PARIS, France—Soaring energy prices have brought massive profits to oil majors—along with fierce criticism from environmentalists and politicians at a time when consumers are left with rising bills.
US firm ExxonMobil, France’s TotalEnergies, and UK giants Shell and BP announced in the past week 2021 profits totaling a whopping $66.7 billion.
It marked a huge turnaround from 2020, when they posted losses as the pandemic emerged, prompting lockdowns that brought the world economy to a grinding halt and caused crude prices to collapse.
But oil and gas prices rallied big time last year, surging to $70 per barrel after briefly sinking into negative territory in 2020.
The main international and US contracts rose to seven-year highs in January and now sit at around $90. Gas prices, meanwhile, hit records in Europe.
“Oil companies benefited from an extraordinary alignment of the planets,” said Moez Ajmi, oil industry expert at EY consultancy.
In addition to higher energy prices, energy firms “cleaned up” their assets to only keep the most profitable ones, Ajmi said.
The companies also strengthened their cost-cutting policies which started in a previous price slump in 2014.
A gradual increase in output by OPEC and its allies has also helped.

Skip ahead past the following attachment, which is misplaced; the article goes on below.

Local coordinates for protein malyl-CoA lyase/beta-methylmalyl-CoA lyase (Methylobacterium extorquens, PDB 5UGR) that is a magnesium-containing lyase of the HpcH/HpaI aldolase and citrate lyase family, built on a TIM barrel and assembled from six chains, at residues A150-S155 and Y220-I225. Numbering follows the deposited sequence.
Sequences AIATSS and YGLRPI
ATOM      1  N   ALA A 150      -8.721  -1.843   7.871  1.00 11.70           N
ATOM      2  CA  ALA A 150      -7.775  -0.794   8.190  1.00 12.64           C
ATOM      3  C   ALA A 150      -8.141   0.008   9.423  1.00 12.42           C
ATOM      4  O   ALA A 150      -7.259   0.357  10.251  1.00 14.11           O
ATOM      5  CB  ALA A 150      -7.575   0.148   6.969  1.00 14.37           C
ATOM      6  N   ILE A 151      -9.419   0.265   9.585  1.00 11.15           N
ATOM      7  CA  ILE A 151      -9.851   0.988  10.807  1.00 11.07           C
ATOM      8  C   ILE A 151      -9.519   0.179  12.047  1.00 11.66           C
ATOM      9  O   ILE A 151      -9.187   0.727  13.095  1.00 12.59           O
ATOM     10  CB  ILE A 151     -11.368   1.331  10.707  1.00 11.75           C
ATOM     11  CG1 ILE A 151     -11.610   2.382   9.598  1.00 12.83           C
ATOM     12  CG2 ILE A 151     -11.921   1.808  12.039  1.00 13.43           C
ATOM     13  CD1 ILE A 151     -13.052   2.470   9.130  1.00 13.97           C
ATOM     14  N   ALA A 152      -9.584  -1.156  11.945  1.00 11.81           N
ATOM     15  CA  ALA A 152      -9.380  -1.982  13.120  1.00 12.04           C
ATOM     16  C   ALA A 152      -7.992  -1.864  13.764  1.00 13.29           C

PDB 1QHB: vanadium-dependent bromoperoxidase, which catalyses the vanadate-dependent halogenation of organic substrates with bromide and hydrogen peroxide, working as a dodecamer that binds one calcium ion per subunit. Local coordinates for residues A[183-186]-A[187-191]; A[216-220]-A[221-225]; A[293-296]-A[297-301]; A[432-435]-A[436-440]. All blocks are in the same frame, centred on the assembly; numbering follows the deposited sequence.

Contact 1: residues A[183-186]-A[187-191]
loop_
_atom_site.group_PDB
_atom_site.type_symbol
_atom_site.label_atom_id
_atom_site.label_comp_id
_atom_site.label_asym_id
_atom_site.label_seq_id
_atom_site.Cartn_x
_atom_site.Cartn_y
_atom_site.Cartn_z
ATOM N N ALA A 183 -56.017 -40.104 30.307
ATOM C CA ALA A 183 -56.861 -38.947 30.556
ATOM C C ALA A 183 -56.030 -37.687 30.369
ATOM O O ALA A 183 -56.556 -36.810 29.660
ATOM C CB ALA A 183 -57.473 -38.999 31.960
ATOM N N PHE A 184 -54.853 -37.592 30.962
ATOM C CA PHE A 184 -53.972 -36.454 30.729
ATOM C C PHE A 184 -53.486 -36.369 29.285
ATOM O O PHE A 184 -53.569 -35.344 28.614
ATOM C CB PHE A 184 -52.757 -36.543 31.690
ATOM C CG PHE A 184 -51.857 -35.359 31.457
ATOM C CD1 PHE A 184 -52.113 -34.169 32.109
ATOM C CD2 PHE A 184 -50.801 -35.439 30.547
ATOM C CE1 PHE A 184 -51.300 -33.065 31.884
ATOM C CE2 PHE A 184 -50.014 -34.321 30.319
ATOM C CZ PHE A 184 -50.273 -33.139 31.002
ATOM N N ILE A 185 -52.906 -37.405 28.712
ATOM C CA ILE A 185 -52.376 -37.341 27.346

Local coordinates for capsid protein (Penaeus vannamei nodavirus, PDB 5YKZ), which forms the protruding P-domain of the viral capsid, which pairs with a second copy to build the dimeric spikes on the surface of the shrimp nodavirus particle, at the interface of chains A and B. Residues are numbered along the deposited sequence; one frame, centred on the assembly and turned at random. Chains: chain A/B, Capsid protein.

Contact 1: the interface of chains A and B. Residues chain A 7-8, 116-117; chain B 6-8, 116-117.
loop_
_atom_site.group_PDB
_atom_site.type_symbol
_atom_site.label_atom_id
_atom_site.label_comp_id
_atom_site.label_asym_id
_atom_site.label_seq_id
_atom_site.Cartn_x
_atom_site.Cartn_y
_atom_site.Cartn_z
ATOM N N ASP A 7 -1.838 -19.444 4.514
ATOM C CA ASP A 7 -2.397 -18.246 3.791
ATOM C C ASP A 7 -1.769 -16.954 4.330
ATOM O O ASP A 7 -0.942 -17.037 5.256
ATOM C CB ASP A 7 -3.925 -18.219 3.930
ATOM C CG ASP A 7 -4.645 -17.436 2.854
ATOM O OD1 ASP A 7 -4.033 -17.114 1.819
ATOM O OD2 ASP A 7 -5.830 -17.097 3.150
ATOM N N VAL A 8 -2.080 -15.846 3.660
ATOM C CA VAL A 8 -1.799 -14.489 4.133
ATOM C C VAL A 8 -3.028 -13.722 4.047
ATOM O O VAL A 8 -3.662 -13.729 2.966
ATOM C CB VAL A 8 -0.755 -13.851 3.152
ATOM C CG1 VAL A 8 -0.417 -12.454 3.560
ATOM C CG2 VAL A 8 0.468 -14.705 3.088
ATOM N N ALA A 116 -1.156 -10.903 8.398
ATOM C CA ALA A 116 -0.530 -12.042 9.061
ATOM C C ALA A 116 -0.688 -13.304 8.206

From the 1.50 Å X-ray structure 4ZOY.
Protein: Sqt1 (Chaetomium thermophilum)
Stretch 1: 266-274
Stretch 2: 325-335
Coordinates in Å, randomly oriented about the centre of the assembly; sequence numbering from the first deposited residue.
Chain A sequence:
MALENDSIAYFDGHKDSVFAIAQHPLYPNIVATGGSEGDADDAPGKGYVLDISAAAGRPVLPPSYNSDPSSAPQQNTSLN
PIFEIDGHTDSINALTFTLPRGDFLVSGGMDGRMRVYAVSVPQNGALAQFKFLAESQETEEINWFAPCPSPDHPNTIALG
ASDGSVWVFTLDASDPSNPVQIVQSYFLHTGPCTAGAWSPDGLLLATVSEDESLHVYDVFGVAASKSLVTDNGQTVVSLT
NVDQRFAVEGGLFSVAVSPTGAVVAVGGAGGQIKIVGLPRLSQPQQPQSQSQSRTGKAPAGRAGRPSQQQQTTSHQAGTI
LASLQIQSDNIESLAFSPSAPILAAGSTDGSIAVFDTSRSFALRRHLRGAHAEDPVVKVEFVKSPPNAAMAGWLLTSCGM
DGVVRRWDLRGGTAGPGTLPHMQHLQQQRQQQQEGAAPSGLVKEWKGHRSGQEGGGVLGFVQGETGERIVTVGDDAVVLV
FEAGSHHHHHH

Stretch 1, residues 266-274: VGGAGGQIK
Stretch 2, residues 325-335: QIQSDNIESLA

ExxonMobil went from a $22.4 billion loss in 2020 to a $23 billion profit in 2021.
Shell was $20.1 billion in the green last year after a $21.7-billion loss in 2020.
TotalEnergies went from a historic $7.2 billion loss to a 15-year high profit of $16 billion.
BP’s recovery was not as big, going from $20.3 billion in the red to $7.6 billion in the green.
Prices at the pump and utility bills, meanwhile, have gone up for consumers.
BP said the result would allow it to accelerate “the greening” of the company.
But the performances at the companies triggered calls for a windfall tax on the profits of energy firms in the UK.
“These profits are a slap in the face to the millions of people dreading their next energy bill,” Greenpeace UK’s head of climate Kate Blagojevic said in a statement.
“BP and Shell are raking in billions from the gas price crisis while enjoying one of the most favorable tax regimes in the world for offshore drillers,” she said.
“And these are the same companies responsible for pushing our world closer to catastrophic climate change.”
Seeking to head off a political storm, the government of Prime Minister Boris Johnson announced last week a package of financial support after the state energy regulator lifted prices.
The opposition Labor Party said it was not enough.